Real security will not come with those riches, but there ARE some riches that are secure, and it is that promised by God to the faithful — what Peter described as “an inheritance incorruptible and undefiled and that does not fade away, reserved in heaven for you” (1 Pet. 1:4). Let us never forget that we have “a better and an enduring possession for yourselves in heaven” (Heb. 10:34) — better than any earthly possession! The reward we have been promised is also described as “an imperishable crown” (1 Cor. 9:25), versus the corruptible rewards of this life. Paul called later his future reward “a crown of righteousness” (2 Tim. 4:7, 8). We may be enjoy the earthly riches for awhile, but why not seek the riches that do not fade away and, once received in judgment, can never be taken away?
You Can’t Take It With You. [vv. 15, 16] The old adage, “You can’t take it with you” is certainly true, and one that should not be ignored in the context of the wise writer’s words. Though he enjoyed the earthly riches that most men can only imagine, he knew that when his life ended, those riches would go to someone else and he would take nothing with him. He also understood it would not prevent death (Psa. 49:6-9). As rich as Bill Gates is now and as rich as Andrew Carnegie was in the 1800s and as rich as an Arabian sultan may be, they all died and none will take one thin dime with them into eternity. The fact is, “it is appointed for men to die once, but after this the judgment” (Heb. 9:27) and all the riches in the world will not prevent it! And neither will those riches sway the Judge in the end (Prov. 11:4). Some wealthy man may understand and even believe his death is inevitable, but then think those riches will somehow sway the judgment he faces. It will not. Again the wise writer warns, “Riches do not profit in the day of wrath, but righteousness delivers from death.” Material wealth will do absolutely nothing in the saving of the soul, but righteousness will go far!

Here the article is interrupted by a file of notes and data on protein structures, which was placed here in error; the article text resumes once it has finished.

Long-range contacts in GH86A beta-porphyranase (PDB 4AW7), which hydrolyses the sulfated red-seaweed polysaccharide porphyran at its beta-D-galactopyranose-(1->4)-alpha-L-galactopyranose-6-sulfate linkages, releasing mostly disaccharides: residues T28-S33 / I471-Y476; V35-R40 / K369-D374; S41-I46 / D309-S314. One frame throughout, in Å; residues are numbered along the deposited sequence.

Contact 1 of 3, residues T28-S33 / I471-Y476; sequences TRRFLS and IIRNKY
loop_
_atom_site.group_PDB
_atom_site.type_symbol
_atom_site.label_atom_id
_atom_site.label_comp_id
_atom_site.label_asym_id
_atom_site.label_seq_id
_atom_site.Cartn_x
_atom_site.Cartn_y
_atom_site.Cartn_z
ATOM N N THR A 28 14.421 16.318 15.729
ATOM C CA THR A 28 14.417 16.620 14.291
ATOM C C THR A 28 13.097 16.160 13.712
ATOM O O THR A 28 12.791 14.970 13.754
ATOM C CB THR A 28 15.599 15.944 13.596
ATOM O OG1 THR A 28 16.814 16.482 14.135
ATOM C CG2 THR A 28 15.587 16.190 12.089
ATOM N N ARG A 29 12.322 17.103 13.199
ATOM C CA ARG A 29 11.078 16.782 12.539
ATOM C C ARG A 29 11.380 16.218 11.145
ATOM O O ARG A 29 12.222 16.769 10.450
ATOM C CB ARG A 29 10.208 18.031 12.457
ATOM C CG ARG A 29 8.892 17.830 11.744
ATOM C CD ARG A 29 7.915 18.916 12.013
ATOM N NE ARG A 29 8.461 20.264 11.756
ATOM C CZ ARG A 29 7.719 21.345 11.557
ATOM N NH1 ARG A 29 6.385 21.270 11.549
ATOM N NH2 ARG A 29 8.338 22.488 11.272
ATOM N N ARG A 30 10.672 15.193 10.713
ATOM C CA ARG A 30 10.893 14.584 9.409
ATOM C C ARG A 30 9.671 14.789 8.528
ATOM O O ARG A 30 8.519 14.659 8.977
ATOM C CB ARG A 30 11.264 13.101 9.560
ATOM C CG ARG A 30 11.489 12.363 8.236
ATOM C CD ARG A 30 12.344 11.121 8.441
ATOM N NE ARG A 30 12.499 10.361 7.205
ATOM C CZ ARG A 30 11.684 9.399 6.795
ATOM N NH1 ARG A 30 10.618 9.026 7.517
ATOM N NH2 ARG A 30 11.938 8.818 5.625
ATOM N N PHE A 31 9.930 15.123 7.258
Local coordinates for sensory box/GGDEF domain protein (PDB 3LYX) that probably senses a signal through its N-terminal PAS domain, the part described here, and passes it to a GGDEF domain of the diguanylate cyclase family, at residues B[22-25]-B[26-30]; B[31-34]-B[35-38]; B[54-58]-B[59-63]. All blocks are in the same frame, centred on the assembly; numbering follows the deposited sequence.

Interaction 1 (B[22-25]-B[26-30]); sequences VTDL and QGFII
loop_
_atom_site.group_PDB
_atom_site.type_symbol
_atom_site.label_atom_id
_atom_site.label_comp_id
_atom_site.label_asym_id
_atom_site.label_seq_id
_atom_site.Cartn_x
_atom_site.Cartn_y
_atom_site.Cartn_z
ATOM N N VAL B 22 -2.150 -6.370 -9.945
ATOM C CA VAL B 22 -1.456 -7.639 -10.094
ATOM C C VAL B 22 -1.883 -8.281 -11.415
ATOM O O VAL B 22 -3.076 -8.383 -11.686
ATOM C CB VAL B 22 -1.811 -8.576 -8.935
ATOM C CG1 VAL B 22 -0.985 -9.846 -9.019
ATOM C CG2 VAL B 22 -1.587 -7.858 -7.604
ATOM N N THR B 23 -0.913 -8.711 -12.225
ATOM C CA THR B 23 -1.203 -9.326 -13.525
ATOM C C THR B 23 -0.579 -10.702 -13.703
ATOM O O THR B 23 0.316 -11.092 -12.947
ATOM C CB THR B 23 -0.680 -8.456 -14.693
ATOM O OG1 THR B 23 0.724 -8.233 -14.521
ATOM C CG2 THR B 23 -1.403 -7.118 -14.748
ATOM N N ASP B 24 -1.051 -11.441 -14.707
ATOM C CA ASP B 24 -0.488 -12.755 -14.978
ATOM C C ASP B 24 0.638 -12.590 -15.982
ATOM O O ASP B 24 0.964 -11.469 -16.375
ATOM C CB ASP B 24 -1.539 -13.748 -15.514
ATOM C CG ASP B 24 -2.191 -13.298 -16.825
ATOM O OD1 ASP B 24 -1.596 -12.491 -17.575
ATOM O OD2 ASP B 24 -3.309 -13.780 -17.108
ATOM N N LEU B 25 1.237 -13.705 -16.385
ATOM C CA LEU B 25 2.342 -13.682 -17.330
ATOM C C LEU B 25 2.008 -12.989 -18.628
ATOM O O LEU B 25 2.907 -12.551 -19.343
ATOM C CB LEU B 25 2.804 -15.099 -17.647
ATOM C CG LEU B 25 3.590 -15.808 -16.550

Real treasure is not the riches the world sees, but we can hold one great treasure in our hands: the word of God (Psa. 19:10). The psalmist said it best when he said of the word of God, “More to be desired are they than gold, yea, than much fine gold; Sweeter also than honey and the honeycomb.” In the precious words of God are found things more valuable than any earthly treasure, for these are the words of life (John 6:63); these are the words by which we may be saved from our sins (Acts 11:14); these are the words given to us by God that we might know His will and the very words that will judge us in the end (John 12:47, 48)! We need these words!
But let us not forget the treasures we seek are not on this earth, but the ones we lay up in heaven (Matt. 6:20). Real treasures are not those we can hold and see and feel and spend here on earth, but the treasures that we may have when we begin by taking up our cross and following Jesus (cf. Mark 10:21). Those treasures do not fade away, cannot be lost, and are more valuable than any earthly possessions we may accumulate. Do you have those treasures?
Where is your treasure? Jesus said, “For where your treasure is, there your heart will be also” (Matt. 6:21). Where is your treasure? Where is your heart? I plead with you to set your heart on the heavenly things and make heaven your goal — not earthly things and earthly treasures and earthly riches. You may, in the eyes of the world, “go far” but in the eyes of the righteous Judge, you will go nowhere unless you have riches laid up in heaven. Let us not be as the foolish man who laid up for himself treasures and had none reserved in heaven (cf. Luke 12:16-21). Why not begin now laying up those treasures?
By Steven Harper
From Expository Files 12.7; July 2005